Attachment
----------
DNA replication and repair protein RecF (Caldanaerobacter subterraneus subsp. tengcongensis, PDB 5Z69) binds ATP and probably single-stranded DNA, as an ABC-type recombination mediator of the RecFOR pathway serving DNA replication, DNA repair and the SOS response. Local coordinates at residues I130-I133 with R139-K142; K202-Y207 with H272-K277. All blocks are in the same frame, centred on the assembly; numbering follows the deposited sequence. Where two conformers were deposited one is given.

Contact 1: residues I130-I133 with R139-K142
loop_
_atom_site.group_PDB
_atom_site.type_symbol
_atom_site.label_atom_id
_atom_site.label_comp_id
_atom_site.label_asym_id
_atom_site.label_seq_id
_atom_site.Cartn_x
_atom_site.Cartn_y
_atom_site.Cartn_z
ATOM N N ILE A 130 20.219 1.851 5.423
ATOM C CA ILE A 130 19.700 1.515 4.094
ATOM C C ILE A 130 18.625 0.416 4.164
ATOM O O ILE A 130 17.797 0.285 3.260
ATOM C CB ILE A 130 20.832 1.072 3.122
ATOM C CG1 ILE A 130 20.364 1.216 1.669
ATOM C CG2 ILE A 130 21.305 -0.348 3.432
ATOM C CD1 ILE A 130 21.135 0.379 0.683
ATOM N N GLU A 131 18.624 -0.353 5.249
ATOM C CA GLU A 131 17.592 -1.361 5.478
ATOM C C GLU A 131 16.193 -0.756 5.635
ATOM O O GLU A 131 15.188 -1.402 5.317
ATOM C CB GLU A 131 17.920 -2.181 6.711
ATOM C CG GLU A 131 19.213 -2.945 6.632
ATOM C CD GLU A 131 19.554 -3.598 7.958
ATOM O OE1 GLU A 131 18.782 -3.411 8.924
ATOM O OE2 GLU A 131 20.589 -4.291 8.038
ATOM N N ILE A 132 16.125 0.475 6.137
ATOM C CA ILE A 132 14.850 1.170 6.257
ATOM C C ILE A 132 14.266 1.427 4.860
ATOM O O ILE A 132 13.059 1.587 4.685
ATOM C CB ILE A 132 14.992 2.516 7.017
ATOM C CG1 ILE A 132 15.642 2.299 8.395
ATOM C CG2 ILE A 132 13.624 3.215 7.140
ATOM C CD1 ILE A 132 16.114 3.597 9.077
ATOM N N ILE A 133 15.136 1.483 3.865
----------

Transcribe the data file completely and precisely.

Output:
DNA replication and repair protein RecF (Caldanaerobacter subterraneus subsp. tengcongensis, PDB 5Z69) binds ATP and probably single-stranded DNA, as an ABC-type recombination mediator of the RecFOR pathway serving DNA replication, DNA repair and the SOS response. Local coordinates at residues I130-I133 with R139-K142; K202-Y207 with H272-K277. All blocks are in the same frame, centred on the assembly; numbering follows the deposited sequence. Where two conformers were deposited one is given.

Contact 1: residues I130-I133 with R139-K142
loop_
_atom_site.group_PDB
_atom_site.type_symbol
_atom_site.label_atom_id
_atom_site.label_comp_id
_atom_site.label_asym_id
_atom_site.label_seq_id
_atom_site.Cartn_x
_atom_site.Cartn_y
_atom_site.Cartn_z
ATOM N N ILE A 130 20.219 1.851 5.423
ATOM C CA ILE A 130 19.700 1.515 4.094
ATOM C C ILE A 130 18.625 0.416 4.164
ATOM O O ILE A 130 17.797 0.285 3.260
ATOM C CB ILE A 130 20.832 1.072 3.122
ATOM C CG1 ILE A 130 20.364 1.216 1.669
ATOM C CG2 ILE A 130 21.305 -0.348 3.432
ATOM C CD1 ILE A 130 21.135 0.379 0.683
ATOM N N GLU A 131 18.624 -0.353 5.249
ATOM C CA GLU A 131 17.592 -1.361 5.478
ATOM C C GLU A 131 16.193 -0.756 5.635
ATOM O O GLU A 131 15.188 -1.402 5.317
ATOM C CB GLU A 131 17.920 -2.181 6.711
ATOM C CG GLU A 131 19.213 -2.945 6.632
ATOM C CD GLU A 131 19.554 -3.598 7.958
ATOM O OE1 GLU A 131 18.782 -3.411 8.924
ATOM O OE2 GLU A 131 20.589 -4.291 8.038
ATOM N N ILE A 132 16.125 0.475 6.137
ATOM C CA ILE A 132 14.850 1.170 6.257
ATOM C C ILE A 132 14.266 1.427 4.860
ATOM O O ILE A 132 13.059 1.587 4.685
ATOM C CB ILE A 132 14.992 2.516 7.017
ATOM C CG1 ILE A 132 15.642 2.299 8.395
ATOM C CG2 ILE A 132 13.624 3.215 7.140
ATOM C CD1 ILE A 132 16.114 3.597 9.077
ATOM N N ILE A 133 15.136 1.483 3.865